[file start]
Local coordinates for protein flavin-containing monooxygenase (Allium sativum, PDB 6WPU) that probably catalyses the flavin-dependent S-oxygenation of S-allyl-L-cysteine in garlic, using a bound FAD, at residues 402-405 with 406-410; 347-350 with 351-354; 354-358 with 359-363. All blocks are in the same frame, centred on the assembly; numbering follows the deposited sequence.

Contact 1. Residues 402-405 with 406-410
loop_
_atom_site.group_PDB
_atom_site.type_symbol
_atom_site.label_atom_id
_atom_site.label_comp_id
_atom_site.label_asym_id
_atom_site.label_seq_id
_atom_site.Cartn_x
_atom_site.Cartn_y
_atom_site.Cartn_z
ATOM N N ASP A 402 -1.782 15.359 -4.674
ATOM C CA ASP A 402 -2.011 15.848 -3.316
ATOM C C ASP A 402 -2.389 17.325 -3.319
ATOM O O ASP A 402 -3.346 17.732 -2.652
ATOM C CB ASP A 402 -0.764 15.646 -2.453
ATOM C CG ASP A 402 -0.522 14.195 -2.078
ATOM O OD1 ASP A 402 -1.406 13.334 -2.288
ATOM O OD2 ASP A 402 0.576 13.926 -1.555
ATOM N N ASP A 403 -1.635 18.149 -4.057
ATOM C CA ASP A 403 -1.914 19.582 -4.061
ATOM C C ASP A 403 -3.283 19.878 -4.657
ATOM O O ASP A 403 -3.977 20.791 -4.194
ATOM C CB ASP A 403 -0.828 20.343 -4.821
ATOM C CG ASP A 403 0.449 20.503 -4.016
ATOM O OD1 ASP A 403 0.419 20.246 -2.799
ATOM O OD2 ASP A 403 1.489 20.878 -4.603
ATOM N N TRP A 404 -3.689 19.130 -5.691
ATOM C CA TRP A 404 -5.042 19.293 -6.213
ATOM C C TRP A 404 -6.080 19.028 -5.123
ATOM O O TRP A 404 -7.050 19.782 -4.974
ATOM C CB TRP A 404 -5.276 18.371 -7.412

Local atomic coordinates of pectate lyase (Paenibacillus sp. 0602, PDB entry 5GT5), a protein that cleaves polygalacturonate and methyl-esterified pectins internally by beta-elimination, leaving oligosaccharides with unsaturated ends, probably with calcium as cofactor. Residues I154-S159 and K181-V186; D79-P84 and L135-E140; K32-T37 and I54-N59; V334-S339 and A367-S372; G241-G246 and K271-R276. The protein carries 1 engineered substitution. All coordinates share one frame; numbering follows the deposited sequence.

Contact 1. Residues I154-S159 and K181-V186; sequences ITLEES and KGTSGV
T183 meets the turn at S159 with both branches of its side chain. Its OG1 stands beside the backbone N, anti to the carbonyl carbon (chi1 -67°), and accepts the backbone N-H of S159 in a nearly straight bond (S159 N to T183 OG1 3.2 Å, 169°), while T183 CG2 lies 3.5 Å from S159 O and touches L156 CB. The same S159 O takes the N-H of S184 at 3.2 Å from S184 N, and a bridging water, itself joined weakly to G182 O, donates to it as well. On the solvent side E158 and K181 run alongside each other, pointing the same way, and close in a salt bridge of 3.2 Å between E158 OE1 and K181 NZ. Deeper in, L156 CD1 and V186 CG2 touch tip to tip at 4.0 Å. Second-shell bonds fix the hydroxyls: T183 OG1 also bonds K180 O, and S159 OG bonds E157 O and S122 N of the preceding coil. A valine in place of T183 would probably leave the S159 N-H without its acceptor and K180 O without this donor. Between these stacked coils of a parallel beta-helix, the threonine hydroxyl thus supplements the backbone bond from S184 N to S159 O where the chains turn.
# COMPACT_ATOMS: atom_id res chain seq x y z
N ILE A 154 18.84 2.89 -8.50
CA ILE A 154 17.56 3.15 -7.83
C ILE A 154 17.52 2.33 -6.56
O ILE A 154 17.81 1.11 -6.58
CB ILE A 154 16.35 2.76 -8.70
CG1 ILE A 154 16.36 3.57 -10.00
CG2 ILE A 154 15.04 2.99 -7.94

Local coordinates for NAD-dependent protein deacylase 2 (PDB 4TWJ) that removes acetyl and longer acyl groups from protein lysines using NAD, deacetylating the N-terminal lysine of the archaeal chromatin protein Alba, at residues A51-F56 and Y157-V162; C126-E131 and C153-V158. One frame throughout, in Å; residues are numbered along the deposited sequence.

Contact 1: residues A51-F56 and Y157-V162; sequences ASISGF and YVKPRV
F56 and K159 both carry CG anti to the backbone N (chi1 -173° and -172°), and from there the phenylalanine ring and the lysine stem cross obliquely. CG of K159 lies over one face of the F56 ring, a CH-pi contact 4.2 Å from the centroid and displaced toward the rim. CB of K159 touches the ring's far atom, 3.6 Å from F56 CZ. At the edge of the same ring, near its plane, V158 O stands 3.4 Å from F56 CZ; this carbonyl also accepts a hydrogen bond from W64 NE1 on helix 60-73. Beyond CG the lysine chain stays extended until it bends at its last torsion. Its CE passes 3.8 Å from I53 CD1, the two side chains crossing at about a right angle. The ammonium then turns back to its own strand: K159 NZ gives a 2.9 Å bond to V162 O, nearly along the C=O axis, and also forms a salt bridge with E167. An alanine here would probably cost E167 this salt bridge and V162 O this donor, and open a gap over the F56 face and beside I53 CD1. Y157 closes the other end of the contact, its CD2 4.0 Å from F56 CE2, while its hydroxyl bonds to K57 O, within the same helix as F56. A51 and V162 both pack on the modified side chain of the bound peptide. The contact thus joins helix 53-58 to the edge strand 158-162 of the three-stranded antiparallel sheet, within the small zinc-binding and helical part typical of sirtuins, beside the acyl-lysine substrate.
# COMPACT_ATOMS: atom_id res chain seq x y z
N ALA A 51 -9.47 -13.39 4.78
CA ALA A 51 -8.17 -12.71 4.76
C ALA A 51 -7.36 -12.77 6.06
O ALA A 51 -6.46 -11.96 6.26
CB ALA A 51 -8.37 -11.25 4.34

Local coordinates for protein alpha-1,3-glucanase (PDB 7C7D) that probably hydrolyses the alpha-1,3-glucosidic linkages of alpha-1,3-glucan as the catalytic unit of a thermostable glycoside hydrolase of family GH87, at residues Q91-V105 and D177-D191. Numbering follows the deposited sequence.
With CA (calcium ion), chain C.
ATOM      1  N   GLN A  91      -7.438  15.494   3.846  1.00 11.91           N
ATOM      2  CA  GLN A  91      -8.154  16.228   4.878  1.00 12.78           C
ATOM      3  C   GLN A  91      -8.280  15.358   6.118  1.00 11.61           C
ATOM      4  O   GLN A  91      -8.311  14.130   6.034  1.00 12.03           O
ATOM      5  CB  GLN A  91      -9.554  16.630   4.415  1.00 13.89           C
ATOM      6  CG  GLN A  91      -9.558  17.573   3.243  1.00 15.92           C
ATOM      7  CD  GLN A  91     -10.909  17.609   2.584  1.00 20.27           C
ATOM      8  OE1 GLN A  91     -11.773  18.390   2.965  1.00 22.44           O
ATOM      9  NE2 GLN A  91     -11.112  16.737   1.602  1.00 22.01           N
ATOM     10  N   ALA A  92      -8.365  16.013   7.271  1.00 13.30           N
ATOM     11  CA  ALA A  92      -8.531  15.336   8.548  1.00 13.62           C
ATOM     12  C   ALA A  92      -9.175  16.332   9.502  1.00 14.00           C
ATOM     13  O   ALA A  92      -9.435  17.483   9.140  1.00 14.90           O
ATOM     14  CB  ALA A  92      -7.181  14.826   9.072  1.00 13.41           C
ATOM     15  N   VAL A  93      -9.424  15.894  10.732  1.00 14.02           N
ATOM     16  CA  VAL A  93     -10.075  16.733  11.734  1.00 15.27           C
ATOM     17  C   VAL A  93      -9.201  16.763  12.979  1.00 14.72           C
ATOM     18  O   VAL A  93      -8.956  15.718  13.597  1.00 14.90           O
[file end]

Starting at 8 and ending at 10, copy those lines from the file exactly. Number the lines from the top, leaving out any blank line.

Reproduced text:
_atom_site.label_asym_id
_atom_site.label_seq_id
_atom_site.Cartn_x